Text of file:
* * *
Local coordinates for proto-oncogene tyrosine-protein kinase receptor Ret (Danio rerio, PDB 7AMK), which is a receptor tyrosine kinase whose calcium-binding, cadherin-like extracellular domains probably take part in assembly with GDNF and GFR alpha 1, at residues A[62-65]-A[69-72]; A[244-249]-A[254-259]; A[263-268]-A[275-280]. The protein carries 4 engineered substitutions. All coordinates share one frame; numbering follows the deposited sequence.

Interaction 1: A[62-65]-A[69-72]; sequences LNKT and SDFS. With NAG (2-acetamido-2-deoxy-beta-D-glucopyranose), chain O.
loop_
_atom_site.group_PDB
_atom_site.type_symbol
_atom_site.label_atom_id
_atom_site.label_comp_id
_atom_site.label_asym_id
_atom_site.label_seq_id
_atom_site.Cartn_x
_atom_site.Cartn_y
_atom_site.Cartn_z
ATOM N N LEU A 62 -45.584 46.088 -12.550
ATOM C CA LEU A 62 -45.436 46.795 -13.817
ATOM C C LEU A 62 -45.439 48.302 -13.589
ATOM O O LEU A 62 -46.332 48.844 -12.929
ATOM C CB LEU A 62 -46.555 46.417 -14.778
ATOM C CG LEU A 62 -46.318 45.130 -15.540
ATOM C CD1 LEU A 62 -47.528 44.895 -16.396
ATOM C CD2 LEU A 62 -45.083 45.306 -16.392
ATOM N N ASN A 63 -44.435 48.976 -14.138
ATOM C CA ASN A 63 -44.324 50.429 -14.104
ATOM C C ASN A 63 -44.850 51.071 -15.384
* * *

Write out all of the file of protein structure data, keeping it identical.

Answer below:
Local coordinates for proto-oncogene tyrosine-protein kinase receptor Ret (Danio rerio, PDB 7AMK), which is a receptor tyrosine kinase whose calcium-binding, cadherin-like extracellular domains probably take part in assembly with GDNF and GFR alpha 1, at residues A[62-65]-A[69-72]; A[244-249]-A[254-259]; A[263-268]-A[275-280]. The protein carries 4 engineered substitutions. All coordinates share one frame; numbering follows the deposited sequence.

Interaction 1: A[62-65]-A[69-72]; sequences LNKT and SDFS. With NAG (2-acetamido-2-deoxy-beta-D-glucopyranose), chain O.
loop_
_atom_site.group_PDB
_atom_site.type_symbol
_atom_site.label_atom_id
_atom_site.label_comp_id
_atom_site.label_asym_id
_atom_site.label_seq_id
_atom_site.Cartn_x
_atom_site.Cartn_y
_atom_site.Cartn_z
ATOM N N LEU A 62 -45.584 46.088 -12.550
ATOM C CA LEU A 62 -45.436 46.795 -13.817
ATOM C C LEU A 62 -45.439 48.302 -13.589
ATOM O O LEU A 62 -46.332 48.844 -12.929
ATOM C CB LEU A 62 -46.555 46.417 -14.778
ATOM C CG LEU A 62 -46.318 45.130 -15.540
ATOM C CD1 LEU A 62 -47.528 44.895 -16.396
ATOM C CD2 LEU A 62 -45.083 45.306 -16.392
ATOM N N ASN A 63 -44.435 48.976 -14.138
ATOM C CA ASN A 63 -44.324 50.429 -14.104
ATOM C C ASN A 63 -44.850 51.071 -15.384